Devoted to Fellowship

“And they devoted themselves to the apostles’ teaching, to the fellowship, to the breaking of bread, and to the prayers” (Acts 2:42).

They devoted themselves “…to the fellowship…”

What is fellowship? The word used in Acts chapter two is the Greek word, Koinonia, meaning ‘commonality’ or ‘community.’ The disciples didn’t just resemble one another or talk like one another—they shared the same spiritual DNA. They shared the same heart language.

We’ve been discussing how our values are what define us—actions speak louder than words, right? Our values are what draw the world in and make people hungry for the Holy Spirit because, since the fall of man, we all have desires that can only be filled by Him. One of these desires is for family.

The Church isn’t about rows; it’s about circles. The Church—the Bride of Christ—is family; it’s togetherness; it’s camaraderie and friendship and unity. We grow in circles, not in rows. In rows, you see the back of someone’s head. In circles, you see faces. Jesus grew the Church through community, showing His disciples that it matters who helps cultivate and care for you.

One of the most influential actions we as the Church can take is to get people into the family. There’s a reason why one of the most difficult punishments for criminals is to be put in solitary confinement. It’s punishment because it’s terrible to be alone. Every person wants to feel needed, valued, protected, and loved by others.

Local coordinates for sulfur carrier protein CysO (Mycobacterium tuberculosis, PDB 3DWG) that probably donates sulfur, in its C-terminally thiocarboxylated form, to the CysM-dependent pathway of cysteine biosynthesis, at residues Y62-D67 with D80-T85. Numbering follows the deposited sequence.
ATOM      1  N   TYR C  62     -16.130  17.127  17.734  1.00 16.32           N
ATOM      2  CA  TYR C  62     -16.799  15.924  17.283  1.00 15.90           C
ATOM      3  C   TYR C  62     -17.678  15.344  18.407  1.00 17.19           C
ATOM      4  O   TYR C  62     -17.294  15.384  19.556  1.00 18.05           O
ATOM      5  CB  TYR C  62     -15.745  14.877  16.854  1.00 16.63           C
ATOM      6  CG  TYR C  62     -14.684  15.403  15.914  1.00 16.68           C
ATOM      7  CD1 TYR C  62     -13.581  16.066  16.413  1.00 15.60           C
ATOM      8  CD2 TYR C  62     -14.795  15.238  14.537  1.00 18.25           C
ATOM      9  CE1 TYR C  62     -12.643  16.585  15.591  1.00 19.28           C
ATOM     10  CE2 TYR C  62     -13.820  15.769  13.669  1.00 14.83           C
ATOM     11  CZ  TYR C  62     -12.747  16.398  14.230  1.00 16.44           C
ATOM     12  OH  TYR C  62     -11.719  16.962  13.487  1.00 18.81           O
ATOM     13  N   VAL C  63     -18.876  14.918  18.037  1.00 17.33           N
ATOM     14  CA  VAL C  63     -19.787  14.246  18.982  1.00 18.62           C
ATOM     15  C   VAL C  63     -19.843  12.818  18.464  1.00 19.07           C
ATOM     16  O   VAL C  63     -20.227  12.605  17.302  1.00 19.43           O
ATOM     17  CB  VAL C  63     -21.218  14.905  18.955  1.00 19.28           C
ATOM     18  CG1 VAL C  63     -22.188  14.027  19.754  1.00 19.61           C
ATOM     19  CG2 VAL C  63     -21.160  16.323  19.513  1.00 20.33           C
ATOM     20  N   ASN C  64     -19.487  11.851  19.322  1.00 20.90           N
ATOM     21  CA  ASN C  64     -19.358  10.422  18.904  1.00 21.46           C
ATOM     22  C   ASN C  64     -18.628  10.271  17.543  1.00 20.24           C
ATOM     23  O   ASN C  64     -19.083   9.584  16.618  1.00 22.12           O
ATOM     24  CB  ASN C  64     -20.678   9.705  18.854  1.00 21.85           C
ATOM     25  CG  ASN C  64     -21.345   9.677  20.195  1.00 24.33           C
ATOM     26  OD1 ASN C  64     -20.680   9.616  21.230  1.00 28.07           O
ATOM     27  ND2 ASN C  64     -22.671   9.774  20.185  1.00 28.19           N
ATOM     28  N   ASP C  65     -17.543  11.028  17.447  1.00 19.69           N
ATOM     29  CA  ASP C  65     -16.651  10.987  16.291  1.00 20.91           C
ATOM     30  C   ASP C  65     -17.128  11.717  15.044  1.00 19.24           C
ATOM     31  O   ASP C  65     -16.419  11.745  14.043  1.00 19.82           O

Surrounding ourselves with a community of believers to strengthen us is important, but we keep that circle open. We don’t close the circle and cut off the blessing for someone else. As we meet people and as they grow hungry for the hope that we have, it’s our priority to get them into the family. Let them in—set them a place at the table. Our front-line defense for caring for people is community—Koinonia. The heart of Jesus is to fellowship with us, and what better way for people to meet Him than for them to see Him through the eyes of family?

Don’t get it twisted—family isn’t always blood. They are the ones in the foxholes with you. They walk your road with you and show up when no one else does. Fellowship begins with family.  

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